Contest highlights local foods

Published: Thursday, May 1, 2008 at 6:01 a.m.
Last Modified: Wednesday, April 30, 2008 at 9:22 p.m.

A food-eating contest will be held in Alachua County during May, but it's not one of those gross-outs in which people cram down hot dogs or oysters and hope they don't have a Roman incident - the polite competitive-eating phrase for hurling.

Instead, the contest is to see how much locally grown or produced food people can eat in the month. The goal is to create awareness of the local food movement and give a boost to area farmers, restaurants and grocers, said Stefanie Samara Hamblen of Hogtown HomeGrown, a Web site and newsletter dedicated to the effort.

"The local movement is growing here. I started Hogtown HomeGrown in November 2006. Since then the number of farmers' markets has doubled from Starke to Micanopy," Hamblen said. "My whole idea is that we can make political, social and environmental decisions with every meal. By choosing to buy local, we are putting our money where our mouth is. We are saying to government that we want our local producers and retailers to have an advantage."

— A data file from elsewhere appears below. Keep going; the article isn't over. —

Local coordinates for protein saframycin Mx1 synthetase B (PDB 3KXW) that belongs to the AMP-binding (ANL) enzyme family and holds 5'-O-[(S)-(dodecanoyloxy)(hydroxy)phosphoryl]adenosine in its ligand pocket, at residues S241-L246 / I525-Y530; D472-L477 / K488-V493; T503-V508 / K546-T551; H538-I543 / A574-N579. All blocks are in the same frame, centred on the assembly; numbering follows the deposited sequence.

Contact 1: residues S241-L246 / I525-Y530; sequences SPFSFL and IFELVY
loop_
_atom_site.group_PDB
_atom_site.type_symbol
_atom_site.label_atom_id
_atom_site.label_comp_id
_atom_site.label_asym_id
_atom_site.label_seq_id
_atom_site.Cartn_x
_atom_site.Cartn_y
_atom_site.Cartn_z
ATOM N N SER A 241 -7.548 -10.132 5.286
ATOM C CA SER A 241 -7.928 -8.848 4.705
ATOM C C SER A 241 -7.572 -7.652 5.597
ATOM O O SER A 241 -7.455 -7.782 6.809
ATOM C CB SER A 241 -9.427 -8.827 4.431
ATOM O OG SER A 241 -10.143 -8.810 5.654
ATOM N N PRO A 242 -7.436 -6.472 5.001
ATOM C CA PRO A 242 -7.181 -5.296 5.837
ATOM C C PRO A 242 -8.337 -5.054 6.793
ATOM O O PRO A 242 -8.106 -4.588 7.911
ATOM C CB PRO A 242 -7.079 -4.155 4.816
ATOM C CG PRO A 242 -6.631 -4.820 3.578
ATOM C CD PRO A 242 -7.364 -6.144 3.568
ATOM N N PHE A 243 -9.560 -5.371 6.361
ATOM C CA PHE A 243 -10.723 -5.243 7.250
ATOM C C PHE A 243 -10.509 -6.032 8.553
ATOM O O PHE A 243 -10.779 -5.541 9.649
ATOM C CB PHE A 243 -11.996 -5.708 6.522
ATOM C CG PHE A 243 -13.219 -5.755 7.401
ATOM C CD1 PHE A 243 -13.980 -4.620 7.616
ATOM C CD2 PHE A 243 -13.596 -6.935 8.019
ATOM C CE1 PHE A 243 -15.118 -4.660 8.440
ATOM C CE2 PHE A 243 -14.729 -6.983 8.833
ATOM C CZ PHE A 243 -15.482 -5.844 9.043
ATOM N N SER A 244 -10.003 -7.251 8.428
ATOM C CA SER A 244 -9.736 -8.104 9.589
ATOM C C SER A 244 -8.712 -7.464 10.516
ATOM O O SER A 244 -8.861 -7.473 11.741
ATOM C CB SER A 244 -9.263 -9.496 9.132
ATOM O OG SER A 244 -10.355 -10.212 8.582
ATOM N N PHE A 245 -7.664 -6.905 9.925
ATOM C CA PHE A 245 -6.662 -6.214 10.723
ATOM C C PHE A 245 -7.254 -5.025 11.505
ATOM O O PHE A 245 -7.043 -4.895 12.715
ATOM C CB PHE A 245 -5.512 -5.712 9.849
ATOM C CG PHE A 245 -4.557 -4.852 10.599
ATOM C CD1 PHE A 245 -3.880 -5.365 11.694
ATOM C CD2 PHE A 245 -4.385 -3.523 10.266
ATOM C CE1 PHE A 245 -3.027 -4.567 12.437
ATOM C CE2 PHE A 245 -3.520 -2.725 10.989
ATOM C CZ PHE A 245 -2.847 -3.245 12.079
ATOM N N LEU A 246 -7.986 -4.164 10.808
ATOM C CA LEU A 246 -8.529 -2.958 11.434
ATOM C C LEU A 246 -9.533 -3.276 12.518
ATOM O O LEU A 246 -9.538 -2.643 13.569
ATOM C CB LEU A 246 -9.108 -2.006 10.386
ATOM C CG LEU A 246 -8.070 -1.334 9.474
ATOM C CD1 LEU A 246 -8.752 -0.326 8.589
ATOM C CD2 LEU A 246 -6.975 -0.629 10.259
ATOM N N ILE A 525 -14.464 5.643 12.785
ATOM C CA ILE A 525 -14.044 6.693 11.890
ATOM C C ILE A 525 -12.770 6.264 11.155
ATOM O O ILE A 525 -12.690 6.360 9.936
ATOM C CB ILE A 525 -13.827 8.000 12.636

Buying local - which is generally considered to be within about 100 miles - can be both easier and more difficult than some might think.

Forget shopping at the chain supermarkets if you want to find blueberries that were grown a few miles from your home or fish caught in the nearby Atlantic or Gulf. The chains must buy in bulk, so they buy from big suppliers.

But Ward's Super Market at 515 NW 23rd Ave. has in-season produce along with other locally made items such as honey, eggs and soap. Northwest Seafood in Gainesville and Jonesville carries fish caught off Florida's shores.

And you can meet the grower of your food face-to-face if you go to one of the farmers' markets around the area.

Ward's natural foods Manager Russ Welker said offering local goods helps local farmers, saves fuel and can ensure a food supply should national disruptions occur.

"We've been supporting the local produce growers for the last 30 years or more. This is the last of a breed of community stores," Welker said. "The philosophy is to support the local people who support us. The local philosophy also supports energy conservation. We're buying local and saving on transportation."

The local-food movement is growing nationally, spurred in part by books such as "Animal, Vegetable, Mineral" by Barbara Kingsolver and "The Omnivore's Dilemma" by Michael Pollan.

People who sign up to take the Hogtown HomeGrown challenge must agree to eat meals from locally grown or produced foods. That can include meals at restaurants that are committed to buying locally. They must keep a log of their meals for the month. Hamblen said prizes will be awarded at a celebration at Westside Park on May 31.

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Cindy Swirko can be reached at 352-374-5024 or swirkoc@

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